Caudillismo: Characteristics, Causes, Mexico, Peru, Argentina

The caudillismo  is a social and political phenomenon that developed in Latin America in the nineteenth century. Caudillismo designates the type of government led by a charismatic leader who usually comes to power through informal channels: the caudillo.

Caudillos were very common in Latin America during the first decades of independence. The term, despite the general definition, encompasses different types of leaders. The Spanish colonial authorities, for example, called the Mexican independence leaders caudillos, even though the majority did not rule the country.

Agustín Gamarra, Peruvian leader. Source: National Museum of Archeology, Anthropology and History of Peru [Public domain]

One of the most common characteristics of caudillismo is the popular support that it tends to arouse in the first place. In addition, the caudillos used to belong to the military establishment or, at least, to have participated in some conflict. It was one of the ways they managed to gain influence in society.

On the other hand, caudillismo led in most cases to a personalist and authoritarian government, even though democratic institutions such as a parliament existed. Experts point out that today there is a continuation of caudillismo, which they define as postmodern.

Article index

  • one

    Characteristics of the caudillo

    • 1.1

      Charisma and legitimacy

    • 1.2

      Personal power

    • 1.3

      Authoritarian government

    • 1.4

      Postmodern caudillismo

  • two

    Causes of caudillismo

    • 2.1

      Decline of the colonial authorities

    • 2.2

      Independence processes

    • 23

      Power emptiness and lack of order

    • 2.4

      Central power weakness

  • 3

    Caudillismo in Mexico

    • 3.1

      Caudillismo during the War of Independence

    • 3.2

      During the Mexican Revolution and later

    • 3.3

      Post-revolution

  • 4

    Caudillismo in Peru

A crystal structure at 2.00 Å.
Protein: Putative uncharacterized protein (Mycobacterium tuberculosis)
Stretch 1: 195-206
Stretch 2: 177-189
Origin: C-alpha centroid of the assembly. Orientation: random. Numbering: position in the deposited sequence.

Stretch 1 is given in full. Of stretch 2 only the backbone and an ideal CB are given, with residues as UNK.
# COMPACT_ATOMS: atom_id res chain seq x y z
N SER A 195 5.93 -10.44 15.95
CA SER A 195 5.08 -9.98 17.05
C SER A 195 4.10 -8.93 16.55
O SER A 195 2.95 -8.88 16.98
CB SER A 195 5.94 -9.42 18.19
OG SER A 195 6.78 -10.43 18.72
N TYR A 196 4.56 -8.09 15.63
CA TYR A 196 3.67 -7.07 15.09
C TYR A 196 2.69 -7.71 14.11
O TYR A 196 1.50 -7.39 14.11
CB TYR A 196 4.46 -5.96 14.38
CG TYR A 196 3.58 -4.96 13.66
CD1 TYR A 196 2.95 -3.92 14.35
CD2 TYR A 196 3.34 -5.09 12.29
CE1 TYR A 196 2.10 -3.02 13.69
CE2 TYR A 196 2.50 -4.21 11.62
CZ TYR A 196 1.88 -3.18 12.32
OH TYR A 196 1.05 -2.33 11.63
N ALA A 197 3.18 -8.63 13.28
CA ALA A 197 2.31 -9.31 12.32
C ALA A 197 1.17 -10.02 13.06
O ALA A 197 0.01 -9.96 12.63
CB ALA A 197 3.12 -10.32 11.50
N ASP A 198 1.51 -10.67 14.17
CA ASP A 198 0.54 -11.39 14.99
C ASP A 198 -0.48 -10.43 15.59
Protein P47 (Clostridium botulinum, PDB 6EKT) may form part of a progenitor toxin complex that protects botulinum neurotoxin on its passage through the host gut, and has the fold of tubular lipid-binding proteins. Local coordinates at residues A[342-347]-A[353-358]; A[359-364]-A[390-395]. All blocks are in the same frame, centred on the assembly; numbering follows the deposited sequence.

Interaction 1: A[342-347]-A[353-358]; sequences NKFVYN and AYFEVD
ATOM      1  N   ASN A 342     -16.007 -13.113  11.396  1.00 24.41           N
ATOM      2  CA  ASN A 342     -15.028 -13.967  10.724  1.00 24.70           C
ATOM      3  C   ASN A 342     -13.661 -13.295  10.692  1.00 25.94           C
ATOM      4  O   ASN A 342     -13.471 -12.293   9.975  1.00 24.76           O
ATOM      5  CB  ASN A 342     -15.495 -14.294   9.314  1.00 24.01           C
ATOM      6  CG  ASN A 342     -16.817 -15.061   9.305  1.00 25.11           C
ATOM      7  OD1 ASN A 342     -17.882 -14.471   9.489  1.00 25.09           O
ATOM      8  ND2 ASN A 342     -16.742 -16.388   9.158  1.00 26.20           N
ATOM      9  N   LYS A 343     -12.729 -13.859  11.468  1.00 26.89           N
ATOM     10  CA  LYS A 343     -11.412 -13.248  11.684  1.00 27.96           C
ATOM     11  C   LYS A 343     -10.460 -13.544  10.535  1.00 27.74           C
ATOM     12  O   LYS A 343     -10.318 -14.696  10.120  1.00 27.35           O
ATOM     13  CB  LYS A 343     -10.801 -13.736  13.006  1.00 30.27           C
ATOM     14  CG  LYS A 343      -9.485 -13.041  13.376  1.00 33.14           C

• 4.1

      Military establishment

    • 4.2

      Main leaders until 1841

    • 4.3

      Later warlords

  • 5

    Caudillismo in Argentina

    • 5.1

      Most important leaders

  • 6

    Caudillismo in Colombia

    • 6.1

      Caudillos and gamonales

    • 6.2

      Some caudillos

  • 7

    References

Characteristics of the caudillo

Antonio López de Santa Anna was a Mexican military dictator who installed himself in power with the title of  Serene Highness

In Latin America, the caudillo appeared across the entire ideological spectrum that existed at the time. There were conservatives and liberals, as well as federalists and centralists. Also, it was not uncommon for some to switch sides over time, moving from one position to another.

Charisma and legitimacy

On a personal level, one of the main characteristics of the caudillos was their charisma. It was this ability to attract popular support that gave them the legitimacy to govern.

In this way, he used emotional elements to get the people’s adherence. His political program used to be very general, promising improvements in living conditions. In a time of great instability and poverty, the caudillo generated an image of strength and of being essential to improve the situation. 

Personal power

Although it did not happen in all cases, many of the Latin American caudillos came from the richest sectors. The landowners, merchants and the military were frequent, which gave them prestige and power.

Likewise, some of the independence heroes later became leaders thanks to their popularity and to having created their own armies.

Authoritarian government

The caudillos, once they were in power, installed a type of authoritarian government or, at least, a highly personal one. Normally, he accumulated all the springs of power in his hands and repressed the opposition.

This type of autocratic leadership could start from the very beginning of the mandate or, sometimes, after some time, when they decided to empty parliaments and similar bodies of all their functions.

Postmodern caudillismo

Although historians point to the 19th century as the time in which Latin American caudillismo was most present, there are also experts who point to the existence of this phenomenon in more recent times.

There are, however, differences between the characteristics of modern and ancient caudillos. The main one is the way to come to power, since at present they can do so using democratic mechanisms.

Once the elections are won, they accumulate power by eliminating the functions of the supervisory bodies, such as the courts or Congress.

Causes of caudillismo

Juan Álvarez, considered one of the leaders of Mexican independence

The political phenomenon of caudillismo developed in Latin America in the 19th century. The figure of the caudillo was very characteristic during the first decades that followed independence. These caudillos had participated many times in the fight against the colonial authorities and were characters with great charisma.

Typically, caudillos came to power through informal methods, although with frequent support from the people. The political regimes associated with caudillismo were personalistic and with a large presence of the military.

Caudillismo in Latin America led, in most cases, to dictatorships. However, on other occasions they were the origin of democratic and federal systems.

Decline of the colonial authorities